Israel and its US supporters defend Israel's recent attack on Gaza as self-defense. For a number of years, rockets have been regularly fired from Gaza into Southern Israel. There were not many casualties but the population of Israel was seriously frightened by the continued attacks.
During the Israeli incursion into the Gaza strip newspapers report less than fifteen Israeli and more than 1200 Palestinian casualties. Israeli bombing caused major property damage of more than $2 billion in the Gaza strip—already one of the most impoverished areas in the world.
Is all this violence, death and destruction justifiable as self-defense?
National self-defense is usually thought of as similar to that of individuals. Many people believe that if someone barges into your house and threatens the well-being of your family, you may, if necessary, kill him. But would you also be justified killing his entire family and burning down his house? Would it be an act of self-defense if you killed eighty people in response to one person invading your house? Surely that would be overreacting in a big way.
So it may well seem that the Israelis overreacted.
But that is not the end of the matter. Self-defense involves not only reactions to actual attacks but also looking toward the future and trying to prevent future threats. Individuals may build a fence around their house. They may move into a gated community where no one can enter without showing credentials to armed guards. They may even have an alarm installed in their house that summons the police of private security guards as soon as there is a sign of an unwanted intrusion. If even that does not seem to be sufficiently secure, they can hire armed security guards and surround themselves with burly men who would defend them when necessary.
Nations cannot look to an international police force—private or public—to keep them safe. They must make themselves secure for the future by making alliances with other nations or by neutralizing threats by their own military efforts. But even here, of course, nations may use excessive force. In 1983, for instance, President Reagan ordered an invasion of the Carribean island nation of Grenada—an island the size of Martha's Vineyard-- because of a coup by a hardline Communist group allied with the Soviet Union. One may doubt that any government of that tiny nation was a sufficient threat to the US to justify a military invasion. The seriousness of a threat determines what sorts of reactions are appropriate. A communist coup in Grenada could not justify a military invasion.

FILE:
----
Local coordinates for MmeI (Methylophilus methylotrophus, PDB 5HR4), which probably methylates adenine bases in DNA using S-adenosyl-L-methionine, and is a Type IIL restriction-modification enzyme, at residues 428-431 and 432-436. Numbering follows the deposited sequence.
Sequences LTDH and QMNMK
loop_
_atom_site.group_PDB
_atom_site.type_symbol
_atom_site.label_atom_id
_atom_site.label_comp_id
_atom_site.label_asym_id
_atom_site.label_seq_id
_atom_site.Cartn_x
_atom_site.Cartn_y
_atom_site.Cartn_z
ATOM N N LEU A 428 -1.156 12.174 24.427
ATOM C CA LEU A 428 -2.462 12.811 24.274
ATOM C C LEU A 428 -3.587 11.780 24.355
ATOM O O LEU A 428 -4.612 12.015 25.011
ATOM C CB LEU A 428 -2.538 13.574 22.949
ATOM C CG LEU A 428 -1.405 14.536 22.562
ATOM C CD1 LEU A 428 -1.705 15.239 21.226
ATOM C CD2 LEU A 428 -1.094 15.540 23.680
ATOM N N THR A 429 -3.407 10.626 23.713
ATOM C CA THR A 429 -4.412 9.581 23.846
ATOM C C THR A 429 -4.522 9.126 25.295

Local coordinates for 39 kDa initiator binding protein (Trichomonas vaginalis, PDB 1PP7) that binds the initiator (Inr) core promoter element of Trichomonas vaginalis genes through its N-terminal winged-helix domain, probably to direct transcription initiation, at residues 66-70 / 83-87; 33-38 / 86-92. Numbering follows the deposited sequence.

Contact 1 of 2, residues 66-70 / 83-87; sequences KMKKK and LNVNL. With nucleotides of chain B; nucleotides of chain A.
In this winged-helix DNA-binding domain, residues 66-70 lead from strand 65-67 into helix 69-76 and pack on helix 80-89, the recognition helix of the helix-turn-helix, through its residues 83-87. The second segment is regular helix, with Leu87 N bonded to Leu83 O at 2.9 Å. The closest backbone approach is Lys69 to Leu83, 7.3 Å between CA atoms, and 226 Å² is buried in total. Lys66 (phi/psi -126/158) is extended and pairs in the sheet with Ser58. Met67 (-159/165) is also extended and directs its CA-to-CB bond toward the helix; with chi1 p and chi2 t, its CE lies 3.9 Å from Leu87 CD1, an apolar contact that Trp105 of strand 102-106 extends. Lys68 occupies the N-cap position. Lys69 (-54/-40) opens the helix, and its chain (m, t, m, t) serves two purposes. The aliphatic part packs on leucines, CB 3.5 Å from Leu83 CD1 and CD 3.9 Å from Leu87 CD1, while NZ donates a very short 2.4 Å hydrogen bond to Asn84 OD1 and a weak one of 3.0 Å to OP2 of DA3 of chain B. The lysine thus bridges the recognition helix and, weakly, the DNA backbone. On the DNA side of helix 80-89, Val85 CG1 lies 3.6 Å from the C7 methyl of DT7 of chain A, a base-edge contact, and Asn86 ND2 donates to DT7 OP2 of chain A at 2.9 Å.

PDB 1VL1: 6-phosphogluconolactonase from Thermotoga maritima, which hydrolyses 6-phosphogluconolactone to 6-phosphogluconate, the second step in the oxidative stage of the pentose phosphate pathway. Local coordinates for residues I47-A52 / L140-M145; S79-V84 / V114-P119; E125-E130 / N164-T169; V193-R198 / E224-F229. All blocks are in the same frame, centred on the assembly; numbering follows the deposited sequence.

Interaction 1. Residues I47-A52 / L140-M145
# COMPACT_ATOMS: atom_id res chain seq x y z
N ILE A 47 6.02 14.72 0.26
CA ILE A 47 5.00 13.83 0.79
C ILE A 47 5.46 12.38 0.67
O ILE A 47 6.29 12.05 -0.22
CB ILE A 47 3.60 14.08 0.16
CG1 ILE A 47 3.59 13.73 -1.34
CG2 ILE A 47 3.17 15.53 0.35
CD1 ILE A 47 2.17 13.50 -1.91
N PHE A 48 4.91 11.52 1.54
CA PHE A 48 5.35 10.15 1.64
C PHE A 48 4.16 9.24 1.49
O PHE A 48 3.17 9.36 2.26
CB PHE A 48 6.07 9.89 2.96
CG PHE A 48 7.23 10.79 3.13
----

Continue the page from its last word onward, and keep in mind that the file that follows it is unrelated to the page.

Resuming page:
Nations that are strong and feel relatively secure in the world will be reluctant to use disproportionate violence against potential threats. Confident that they will be able to defend themselves they do not see every threat as potentially fatal to their nation's life. After centuries of cruel persecution of Jews culminating in the Holocaust, the Isrealis are inclined to see every threat as possibly fatal. A member of the Israeli peace movement put it as follows: “It is impossible to understand the viciousness of this war without taking into account the historical background: the feeling of victimhood after all that has been done to the Jews throughout the ages, and the conviction that after the Holocaust, we have the right to do anything, absolutely anything, to defend ourselves, without any inhibitions due to law or morality.” The victims of violence are likely to overreact to any new threat of violence. For centuries the Jews, not having had their own state, were unable to defend themselves. Now there is the Israeli state to offer protection and it will react viciously to any threat because Jews are victims of past violence.
That may explain the disproportionate response of Israel to the rockets from Gaza. But it also suggests that this excessive violence will be counterproductive. The Palestinians draw the same lesson from the violence wreaked on them that the State of Israel drew from the Holocaust: “we have the right to do anything, absolutely anything, to defend ourselves, without any inhibitions due to law or morality.”
Violence will only perpetuate itself. It is foolish to believe that wars will bring peace. The survivors of violence learn that anything is permitted in the cause of self-defense. Wherever possible they will use as much violence as they can. The Israelis do not use violence, moreover, against Germany that killed millions of Jews but against the Palestinians. Who will be their victim?